The benefits of the Pfizer-BioNTech COVID-19 vaccine outweigh its risks in individuals 16 years and older, the Food and Drug Administration's Vaccines and Related Biological Products Advisory Committee voted on Thursday.
WHY THIS MATTERS
The vote, which was 17 in favor and four against, with one abstention, paves the way for the FDA to authorize the vaccine for emergency use, and, if approved, to start distribution by mid-month.
Dr. William C. Gruber, senior vice president, Vaccine Clinical Research and Development for Pfizer, said the results of the clinical trials were encouraging. There was no evidence of enhanced disease, he said. Efficacy was high across racial groups.
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Pain at the vaccine site was largely mild and moderate, with comparable to reactions to other vaccines, he said.
The committee met for a full 8 hours, with their decision seen as a foregone conclusion, based on an FDA briefing document released days before the meeting that showed the vaccine was safe and 95% effective.
However, committee members expressed concerns about the Pfizer trial.
An unidentified number of participants developed Bell's Palsy, a condition that causes temporary weakness or paralysis in the muscles of the face. Committee member Dr. Susan Wollersheim, medical officer, Division of Vaccines and Related Products for the FDA, said there were such small numbers of participants who developed Bell's Palsy that it would be difficult to relate the condition to the vaccine at this time.
Another issue was whether 16- and 17-year-olds should be able to get vaccinated when they weren't part of the trial.
The incidents of severe COVID-19 at this age are not high, said member Dr. Ofer Levy, a staff physician who is part of the Precision Vaccines Program at Boston Children's Hospital and a professor at Harvard Medical School. But if you take away the 16- and 17-year-olds, you lose the effort to "climb down in age and conquer the pandemic," he said.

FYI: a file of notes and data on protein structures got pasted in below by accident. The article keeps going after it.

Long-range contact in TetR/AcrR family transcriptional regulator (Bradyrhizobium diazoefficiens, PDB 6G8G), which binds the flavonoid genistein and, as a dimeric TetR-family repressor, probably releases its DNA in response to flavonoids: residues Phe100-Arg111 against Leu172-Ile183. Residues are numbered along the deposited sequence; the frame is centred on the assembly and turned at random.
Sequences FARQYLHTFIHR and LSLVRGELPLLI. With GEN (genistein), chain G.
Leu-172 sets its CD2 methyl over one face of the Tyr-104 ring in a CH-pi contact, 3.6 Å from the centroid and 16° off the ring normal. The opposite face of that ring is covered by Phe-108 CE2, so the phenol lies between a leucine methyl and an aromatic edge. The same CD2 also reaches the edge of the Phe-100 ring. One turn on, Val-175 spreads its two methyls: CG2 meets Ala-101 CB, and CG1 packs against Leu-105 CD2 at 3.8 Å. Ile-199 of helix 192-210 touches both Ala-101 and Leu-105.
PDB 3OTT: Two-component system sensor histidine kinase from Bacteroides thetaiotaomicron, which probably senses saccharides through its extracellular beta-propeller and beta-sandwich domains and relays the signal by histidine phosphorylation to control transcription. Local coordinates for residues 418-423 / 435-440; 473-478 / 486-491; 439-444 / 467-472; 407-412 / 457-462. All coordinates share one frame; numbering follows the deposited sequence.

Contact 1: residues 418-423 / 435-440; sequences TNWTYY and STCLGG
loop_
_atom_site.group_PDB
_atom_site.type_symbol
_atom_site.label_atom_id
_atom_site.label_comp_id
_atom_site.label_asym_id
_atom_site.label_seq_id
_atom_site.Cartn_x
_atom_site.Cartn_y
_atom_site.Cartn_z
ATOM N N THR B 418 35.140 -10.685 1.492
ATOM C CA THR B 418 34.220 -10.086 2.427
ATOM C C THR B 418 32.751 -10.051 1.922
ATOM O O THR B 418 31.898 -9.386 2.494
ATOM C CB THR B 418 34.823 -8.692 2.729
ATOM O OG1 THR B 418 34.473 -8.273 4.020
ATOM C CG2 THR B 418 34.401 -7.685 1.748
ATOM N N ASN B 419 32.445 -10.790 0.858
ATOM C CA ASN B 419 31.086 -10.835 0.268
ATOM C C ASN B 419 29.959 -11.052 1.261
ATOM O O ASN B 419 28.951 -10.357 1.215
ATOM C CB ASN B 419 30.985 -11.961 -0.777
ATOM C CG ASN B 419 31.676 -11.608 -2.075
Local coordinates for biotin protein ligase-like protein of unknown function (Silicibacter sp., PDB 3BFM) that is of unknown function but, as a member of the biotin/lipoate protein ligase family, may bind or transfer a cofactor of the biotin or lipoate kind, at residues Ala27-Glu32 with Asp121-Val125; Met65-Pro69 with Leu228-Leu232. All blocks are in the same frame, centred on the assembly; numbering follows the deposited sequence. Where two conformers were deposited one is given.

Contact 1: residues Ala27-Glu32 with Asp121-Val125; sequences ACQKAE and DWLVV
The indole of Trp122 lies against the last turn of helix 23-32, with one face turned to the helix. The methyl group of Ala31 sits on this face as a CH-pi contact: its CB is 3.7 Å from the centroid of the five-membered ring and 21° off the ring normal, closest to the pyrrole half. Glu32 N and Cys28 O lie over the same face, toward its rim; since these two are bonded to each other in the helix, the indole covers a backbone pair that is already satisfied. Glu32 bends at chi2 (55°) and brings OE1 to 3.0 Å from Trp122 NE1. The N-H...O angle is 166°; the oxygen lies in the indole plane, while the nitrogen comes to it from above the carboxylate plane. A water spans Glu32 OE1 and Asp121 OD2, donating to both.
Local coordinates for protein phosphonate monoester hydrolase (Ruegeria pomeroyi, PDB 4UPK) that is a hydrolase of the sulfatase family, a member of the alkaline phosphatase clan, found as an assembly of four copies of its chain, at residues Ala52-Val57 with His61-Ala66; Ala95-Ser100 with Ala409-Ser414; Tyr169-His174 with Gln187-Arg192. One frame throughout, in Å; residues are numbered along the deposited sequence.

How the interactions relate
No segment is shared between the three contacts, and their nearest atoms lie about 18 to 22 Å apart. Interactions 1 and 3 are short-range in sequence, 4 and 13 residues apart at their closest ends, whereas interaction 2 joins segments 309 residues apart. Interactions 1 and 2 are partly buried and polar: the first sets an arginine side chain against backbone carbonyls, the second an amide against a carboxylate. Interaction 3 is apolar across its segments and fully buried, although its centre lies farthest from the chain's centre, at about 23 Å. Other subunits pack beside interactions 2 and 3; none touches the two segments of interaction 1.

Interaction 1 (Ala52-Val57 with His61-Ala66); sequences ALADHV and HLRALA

Others said the data on this age group was too thin, since the clinical trial did not include children. The U.S. study was made up of 19,000 adults, ages 18 to 55 and 65 to 85, who were evenly split between getting a placebo and the vaccine.
The participants were swabbed to determine they were not infected prior to each dose. The Pfizer vaccine requires two doses.
Other committee members questioned the allergic reaction by two healthcare workers who were given the vaccine in England and the length of time of its effectiveness.
Evan Fein, a Phase I trial participant, said he believed he got the real vaccine and not a placebo, because he had fever and chills. He was called repeatedly by doctors to see if he was all right, he said. As to the question of what happens in the long term, Fein said that after five months he had no long-term effects.
Some committee members recommended that Pfizer keep the trial going, even as the vaccine is being distributed, and to make sure that participants who received the placebo do not get left out of being given an actual vaccine.
Sidney Wolfe of citizens.org asked whether the placebo subjects should be told of their status. If not, they might leave the trial to get vaccinated, he said.
All trial data needs to be made public, committee members said.
THE LARGER TREND
The advisory committee is scheduled to go through a similar review of the Moderna vaccine for EUA authorization on Thursday, December 17.
As a vaccine becomes available, more than a third of adults say they are unwilling to take it, according to the Employee Benefit Research Institute – a private, nonpartisan, nonprofit research group – and independent research firm Greenwald Research, which released their annual Consumer Engagement in Health Care Survey.
The CEHCS found that only 55% of the adult population was willing to receive a COVID-19 vaccine, and 24% said they would not get the vaccine. Nine percent said that it depends, and 12% were unsure.
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